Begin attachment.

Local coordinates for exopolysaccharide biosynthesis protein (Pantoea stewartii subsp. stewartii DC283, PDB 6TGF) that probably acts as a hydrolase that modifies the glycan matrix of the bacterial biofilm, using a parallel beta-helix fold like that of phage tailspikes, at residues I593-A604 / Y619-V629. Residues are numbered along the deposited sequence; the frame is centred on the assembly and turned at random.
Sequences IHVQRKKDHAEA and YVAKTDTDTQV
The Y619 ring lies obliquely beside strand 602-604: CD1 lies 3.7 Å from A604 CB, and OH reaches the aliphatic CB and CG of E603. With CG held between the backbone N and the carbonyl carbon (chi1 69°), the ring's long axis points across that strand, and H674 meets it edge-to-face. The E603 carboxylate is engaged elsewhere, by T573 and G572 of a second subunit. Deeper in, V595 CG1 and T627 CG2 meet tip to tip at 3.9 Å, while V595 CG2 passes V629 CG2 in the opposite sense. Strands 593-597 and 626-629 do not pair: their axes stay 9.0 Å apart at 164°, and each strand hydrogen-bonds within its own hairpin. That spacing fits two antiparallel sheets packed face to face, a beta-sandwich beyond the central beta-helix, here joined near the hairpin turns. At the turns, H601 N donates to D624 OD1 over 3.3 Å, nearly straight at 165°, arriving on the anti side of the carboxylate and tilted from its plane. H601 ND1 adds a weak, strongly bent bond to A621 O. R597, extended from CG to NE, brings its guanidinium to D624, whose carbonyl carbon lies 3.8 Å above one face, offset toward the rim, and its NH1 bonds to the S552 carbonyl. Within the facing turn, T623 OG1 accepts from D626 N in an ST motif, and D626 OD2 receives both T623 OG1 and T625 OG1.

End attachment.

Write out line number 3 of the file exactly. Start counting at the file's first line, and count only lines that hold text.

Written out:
The Y619 ring lies obliquely beside strand 602-604: CD1 lies 3.7 Å from A604 CB, and OH reaches the aliphatic CB and CG of E603. With CG held between the backbone N and the carbonyl carbon (chi1 69°), the ring's long axis points across that strand, and H674 meets it edge-to-face. The E603 carboxylate is engaged elsewhere, by T573 and G572 of a second subunit. Deeper in, V595 CG1 and T627 CG2 meet tip to tip at 3.9 Å, while V595 CG2 passes V629 CG2 in the opposite sense. Strands 593-597 and 626-629 do not pair: their axes stay 9.0 Å apart at 164°, and each strand hydrogen-bonds within its own hairpin. That spacing fits two antiparallel sheets packed face to face, a beta-sandwich beyond the central beta-helix, here joined near the hairpin turns. At the turns, H601 N donates to D624 OD1 over 3.3 Å, nearly straight at 165°, arriving on the anti side of the carboxylate and tilted from its plane. H601 ND1 adds a weak, strongly bent bond to A621 O. R597, extended from CG to NE, brings its guanidinium to D624, whose carbonyl carbon lies 3.8 Å above one face, offset toward the rim, and its NH1 bonds to the S552 carbonyl. Within the facing turn, T623 OG1 accepts from D626 N in an ST motif, and D626 OD2 receives both T623 OG1 and T625 OG1.